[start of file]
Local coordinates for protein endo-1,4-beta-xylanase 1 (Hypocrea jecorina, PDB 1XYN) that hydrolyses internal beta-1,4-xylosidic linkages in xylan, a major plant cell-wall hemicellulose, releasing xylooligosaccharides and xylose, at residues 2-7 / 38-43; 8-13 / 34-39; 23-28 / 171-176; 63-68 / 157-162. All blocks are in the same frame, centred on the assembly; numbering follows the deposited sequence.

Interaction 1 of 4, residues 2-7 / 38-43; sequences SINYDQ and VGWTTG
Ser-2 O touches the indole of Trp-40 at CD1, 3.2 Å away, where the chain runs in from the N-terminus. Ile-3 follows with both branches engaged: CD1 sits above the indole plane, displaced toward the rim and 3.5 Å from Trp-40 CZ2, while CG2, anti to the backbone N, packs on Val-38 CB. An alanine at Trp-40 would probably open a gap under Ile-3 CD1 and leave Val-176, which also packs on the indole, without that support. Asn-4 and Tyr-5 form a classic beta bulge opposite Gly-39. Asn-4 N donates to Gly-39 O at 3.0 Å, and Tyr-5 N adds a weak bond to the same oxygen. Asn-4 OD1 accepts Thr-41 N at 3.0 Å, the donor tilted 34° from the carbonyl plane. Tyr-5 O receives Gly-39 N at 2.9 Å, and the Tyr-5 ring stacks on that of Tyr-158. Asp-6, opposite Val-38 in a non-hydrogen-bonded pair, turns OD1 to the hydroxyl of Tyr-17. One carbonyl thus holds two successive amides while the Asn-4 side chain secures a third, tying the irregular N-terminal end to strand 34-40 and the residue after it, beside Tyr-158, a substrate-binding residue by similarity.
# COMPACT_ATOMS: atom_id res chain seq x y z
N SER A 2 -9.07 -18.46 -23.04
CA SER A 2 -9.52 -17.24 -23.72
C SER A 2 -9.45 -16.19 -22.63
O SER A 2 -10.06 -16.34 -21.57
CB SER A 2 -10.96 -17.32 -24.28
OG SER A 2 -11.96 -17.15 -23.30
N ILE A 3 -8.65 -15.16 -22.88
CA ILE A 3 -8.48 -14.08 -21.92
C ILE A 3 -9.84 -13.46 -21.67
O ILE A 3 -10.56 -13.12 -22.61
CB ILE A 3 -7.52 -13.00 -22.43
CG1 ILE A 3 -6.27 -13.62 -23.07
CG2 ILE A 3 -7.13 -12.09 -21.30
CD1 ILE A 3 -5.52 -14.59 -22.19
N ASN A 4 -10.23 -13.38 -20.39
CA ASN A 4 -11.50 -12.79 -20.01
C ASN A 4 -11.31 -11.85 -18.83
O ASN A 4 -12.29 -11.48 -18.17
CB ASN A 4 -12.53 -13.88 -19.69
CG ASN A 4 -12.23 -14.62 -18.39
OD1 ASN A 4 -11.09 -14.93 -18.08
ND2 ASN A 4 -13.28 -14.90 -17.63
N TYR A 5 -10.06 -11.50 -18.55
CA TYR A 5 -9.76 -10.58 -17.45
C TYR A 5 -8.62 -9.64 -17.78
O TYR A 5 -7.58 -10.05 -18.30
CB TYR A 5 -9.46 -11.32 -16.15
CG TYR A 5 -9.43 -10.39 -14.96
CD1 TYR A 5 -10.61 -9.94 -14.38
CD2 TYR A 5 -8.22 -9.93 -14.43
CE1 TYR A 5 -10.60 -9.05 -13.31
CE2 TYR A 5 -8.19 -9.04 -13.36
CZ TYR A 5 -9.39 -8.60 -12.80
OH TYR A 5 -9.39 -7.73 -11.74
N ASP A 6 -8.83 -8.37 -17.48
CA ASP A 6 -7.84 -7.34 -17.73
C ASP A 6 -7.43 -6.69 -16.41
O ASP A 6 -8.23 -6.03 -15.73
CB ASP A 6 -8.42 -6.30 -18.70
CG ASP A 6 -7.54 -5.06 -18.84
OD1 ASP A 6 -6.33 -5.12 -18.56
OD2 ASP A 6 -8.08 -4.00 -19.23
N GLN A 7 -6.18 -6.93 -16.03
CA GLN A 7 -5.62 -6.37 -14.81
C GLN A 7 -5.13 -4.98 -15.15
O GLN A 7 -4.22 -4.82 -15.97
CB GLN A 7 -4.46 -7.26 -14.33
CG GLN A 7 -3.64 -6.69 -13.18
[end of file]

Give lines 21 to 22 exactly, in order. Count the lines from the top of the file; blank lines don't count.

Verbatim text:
C ASN A 4 -11.31 -11.85 -18.83
O ASN A 4 -12.29 -11.48 -18.17